• Nursing Best Practice Guideline Appendix B: Glossary of Terms Cannula: A hollow tube made of silastic, rubber, plastic, metal or other substance used for accessing the body (INS, 2000). Central Vascular Access Device (CVAD): Catheter inserted into a centrally located vein with the tip residing in the vena cava; permits intermittent or continuous infusion and/or access into the venous system (INS, 2000). 49 Delivery System: A product that allows for the administration of intravenous solutions. The system can be integral or can have component parts, and includes all products used in the administration, from the solution container to the catheter (INS, 2000). Extravasation: Inadvertent infiltration of vesicant solution or medication into surrounding tissue; rated by a standard scale (INS, 2000). Hypertonic Solution: A solution of higher osmotic concentration than that of a reference solution or of an isotonic solution; having a concentration greater than the normal tonicity of plasma (INS, 2000). Hypertonic solutions have a concentration greater than 350 mOsm/L (CINA, 1999) Hypodermoclysis: The subcutaneous infusion of fluids (Sasson & Shvartzman, 2001). Hypotonic Solutions: A solution of lower osmotic concentration than that of a reference solution or of an isotonic solution; having a concentration less than the normal tonicity of plasma (INS, 2000). Hypotonic solutions have a concentration less than 250 mOsm/L (CINA, 1999). Implanted Port: A catheter surgically placed into a vessel or body cavity and attached to a reservoir located under the skin (INS, 2000). Infection: Presence and growth of a pathogenic microorganism (INS, 2000). Infiltration: Inadvertent administration of a non-vesicant solution or medication into surrounding tissue; rated by a standard scale (INS, 2000).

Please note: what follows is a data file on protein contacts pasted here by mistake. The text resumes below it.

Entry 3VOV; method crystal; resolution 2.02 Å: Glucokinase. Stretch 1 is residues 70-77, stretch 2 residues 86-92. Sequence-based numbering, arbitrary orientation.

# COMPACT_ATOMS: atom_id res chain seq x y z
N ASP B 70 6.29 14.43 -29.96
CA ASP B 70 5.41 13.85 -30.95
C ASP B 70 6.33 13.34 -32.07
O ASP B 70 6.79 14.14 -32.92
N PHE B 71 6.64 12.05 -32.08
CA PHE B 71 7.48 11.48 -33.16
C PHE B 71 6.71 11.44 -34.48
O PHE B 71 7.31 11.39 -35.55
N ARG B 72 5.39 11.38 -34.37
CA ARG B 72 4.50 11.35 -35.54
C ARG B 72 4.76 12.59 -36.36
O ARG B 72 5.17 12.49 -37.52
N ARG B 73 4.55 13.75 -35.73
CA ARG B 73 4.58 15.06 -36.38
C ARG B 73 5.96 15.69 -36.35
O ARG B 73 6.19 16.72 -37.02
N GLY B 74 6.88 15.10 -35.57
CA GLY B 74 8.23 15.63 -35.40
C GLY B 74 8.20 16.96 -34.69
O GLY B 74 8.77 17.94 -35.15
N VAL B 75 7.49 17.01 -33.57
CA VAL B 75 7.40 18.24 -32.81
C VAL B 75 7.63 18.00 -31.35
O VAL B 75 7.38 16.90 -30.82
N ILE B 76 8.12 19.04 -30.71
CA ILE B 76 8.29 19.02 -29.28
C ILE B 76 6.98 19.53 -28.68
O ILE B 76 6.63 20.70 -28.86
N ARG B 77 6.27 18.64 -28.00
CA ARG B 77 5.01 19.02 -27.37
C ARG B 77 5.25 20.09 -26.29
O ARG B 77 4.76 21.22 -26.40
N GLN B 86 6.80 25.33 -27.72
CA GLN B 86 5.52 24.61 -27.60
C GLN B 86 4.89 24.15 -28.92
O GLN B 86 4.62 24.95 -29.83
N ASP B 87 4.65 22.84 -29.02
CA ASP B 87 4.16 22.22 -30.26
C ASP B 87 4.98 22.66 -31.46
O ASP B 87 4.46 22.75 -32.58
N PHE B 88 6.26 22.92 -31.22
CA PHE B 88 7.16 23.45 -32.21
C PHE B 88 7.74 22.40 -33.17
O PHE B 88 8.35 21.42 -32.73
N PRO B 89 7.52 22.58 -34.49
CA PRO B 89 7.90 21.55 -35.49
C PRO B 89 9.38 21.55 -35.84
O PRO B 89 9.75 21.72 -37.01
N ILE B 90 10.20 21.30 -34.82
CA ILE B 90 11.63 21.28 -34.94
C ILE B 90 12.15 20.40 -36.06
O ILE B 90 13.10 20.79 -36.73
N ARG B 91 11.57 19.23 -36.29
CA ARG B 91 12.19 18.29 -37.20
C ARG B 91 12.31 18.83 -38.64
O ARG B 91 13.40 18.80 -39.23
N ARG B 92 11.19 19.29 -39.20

• Assessment and Device Selection for Vascular Access Infusate: Parenteral solution administered into the vascular or nonvascular systems (INS, 2000). Irritant: An agent which can cause aching, tightness and phlebitis at the injection site or along the vein, with or without inflammatory reaction. Isotonic Solution: Having the same osmotic concentration as the solution with which it is compared, i.e., plasma (INS, 2000). Isotonic (or iso-osmotic) solutions have an osmolality equivalent to plasma, 240 - 340 mOsm/L (CINA, 1999). Midline Catheter: A peripheral catheter between 3 – 8 inches (7.5 – 20 cm) long; inserted 50 within 1.5 inches (3.75 cm) above or below the antecubital fossa. The catheter tip ends in the peripheral vasculature below the axilla (Halderman, 2000). Non-vesicant: An agent devoid of significant vesicant or irritant effects. Osmolality: The characteristic of a solution determined by the concentration of the dissolved substance per unit of solvent; measured in milliosmoles/kilogram. This value can be calculated using sodium chloride equivalents or determined experimentally by osmometry (Stranz, 2002). Parenteral: A substance administered by any route other than the alimentary canal, such as the intravenous, subcutaneous, or intramuscular route (INS, 2000). Percutaneous Non-tunneled Catheter: A large-diameter catheter, often with multiple lumens, inserted percutaneously through the subclavian, jugular, or femoral vein, with the tip in the vena cava (Halderman, 2000). Peripheral Vascular Access Device (PVAD): A peripheral catheter 3 inches (7.5 cm) or less in length, generally inserted in the upper extremity. Peripherally Inserted Central Catheter (PICC): A soft, flexible central venous catheter inserted into a peripheral vein and advanced until the tip is positioned in the vena cava (INS, 2000). pH: The degree of acidity or alkalinity of a substance (INS, 2000). This value denotes the number of hydrogen ions present in the solution.